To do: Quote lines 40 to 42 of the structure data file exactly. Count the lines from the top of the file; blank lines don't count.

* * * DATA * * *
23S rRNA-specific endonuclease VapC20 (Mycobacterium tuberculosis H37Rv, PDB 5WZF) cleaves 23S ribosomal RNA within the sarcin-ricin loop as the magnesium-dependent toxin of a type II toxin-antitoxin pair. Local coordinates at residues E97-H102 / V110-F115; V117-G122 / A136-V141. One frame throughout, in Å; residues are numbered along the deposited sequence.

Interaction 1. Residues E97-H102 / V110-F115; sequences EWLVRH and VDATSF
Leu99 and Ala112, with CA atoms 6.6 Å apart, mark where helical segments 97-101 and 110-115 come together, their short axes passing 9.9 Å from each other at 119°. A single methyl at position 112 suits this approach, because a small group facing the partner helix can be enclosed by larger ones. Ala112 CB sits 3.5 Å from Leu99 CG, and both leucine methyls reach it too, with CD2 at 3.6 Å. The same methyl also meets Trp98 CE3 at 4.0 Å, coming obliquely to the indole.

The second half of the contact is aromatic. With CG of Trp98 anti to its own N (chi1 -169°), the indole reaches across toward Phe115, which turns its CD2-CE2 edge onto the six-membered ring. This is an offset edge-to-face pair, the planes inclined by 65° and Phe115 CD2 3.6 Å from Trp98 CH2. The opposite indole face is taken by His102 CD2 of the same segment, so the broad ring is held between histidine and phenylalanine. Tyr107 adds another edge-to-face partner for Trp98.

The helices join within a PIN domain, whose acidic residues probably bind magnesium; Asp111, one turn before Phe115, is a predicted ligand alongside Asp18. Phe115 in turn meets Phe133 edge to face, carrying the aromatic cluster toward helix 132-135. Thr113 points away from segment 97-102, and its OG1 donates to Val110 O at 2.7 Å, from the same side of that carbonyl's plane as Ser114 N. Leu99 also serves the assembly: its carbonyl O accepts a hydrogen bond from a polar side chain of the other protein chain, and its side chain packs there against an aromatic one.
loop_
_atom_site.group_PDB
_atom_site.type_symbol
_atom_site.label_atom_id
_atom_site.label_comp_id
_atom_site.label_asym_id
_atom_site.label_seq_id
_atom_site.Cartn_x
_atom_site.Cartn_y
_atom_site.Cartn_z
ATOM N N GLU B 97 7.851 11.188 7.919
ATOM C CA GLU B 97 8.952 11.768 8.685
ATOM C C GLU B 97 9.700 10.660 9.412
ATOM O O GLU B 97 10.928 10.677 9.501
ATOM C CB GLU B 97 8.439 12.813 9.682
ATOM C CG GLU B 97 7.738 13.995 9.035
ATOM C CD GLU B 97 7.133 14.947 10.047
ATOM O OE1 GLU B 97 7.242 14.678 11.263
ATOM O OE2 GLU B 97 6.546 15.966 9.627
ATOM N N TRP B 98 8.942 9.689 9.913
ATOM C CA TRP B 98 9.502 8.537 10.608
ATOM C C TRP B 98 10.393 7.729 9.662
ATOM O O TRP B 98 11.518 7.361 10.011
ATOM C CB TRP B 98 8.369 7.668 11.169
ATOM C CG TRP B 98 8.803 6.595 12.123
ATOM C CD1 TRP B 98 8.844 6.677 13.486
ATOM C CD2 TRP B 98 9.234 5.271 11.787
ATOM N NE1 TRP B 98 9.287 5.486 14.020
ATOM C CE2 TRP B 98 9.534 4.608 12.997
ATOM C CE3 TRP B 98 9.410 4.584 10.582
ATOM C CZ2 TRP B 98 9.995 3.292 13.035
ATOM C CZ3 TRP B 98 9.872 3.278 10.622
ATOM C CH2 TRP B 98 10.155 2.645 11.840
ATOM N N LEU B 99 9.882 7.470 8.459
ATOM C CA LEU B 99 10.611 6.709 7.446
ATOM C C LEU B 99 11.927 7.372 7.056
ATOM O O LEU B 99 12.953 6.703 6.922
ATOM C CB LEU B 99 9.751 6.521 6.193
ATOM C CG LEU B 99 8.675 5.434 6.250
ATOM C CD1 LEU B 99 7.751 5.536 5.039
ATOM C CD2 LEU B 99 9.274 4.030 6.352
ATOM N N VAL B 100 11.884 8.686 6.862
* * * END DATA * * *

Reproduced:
ATOM C CA LEU B 99 10.611 6.709 7.446
ATOM C C LEU B 99 11.927 7.372 7.056
ATOM O O LEU B 99 12.953 6.703 6.922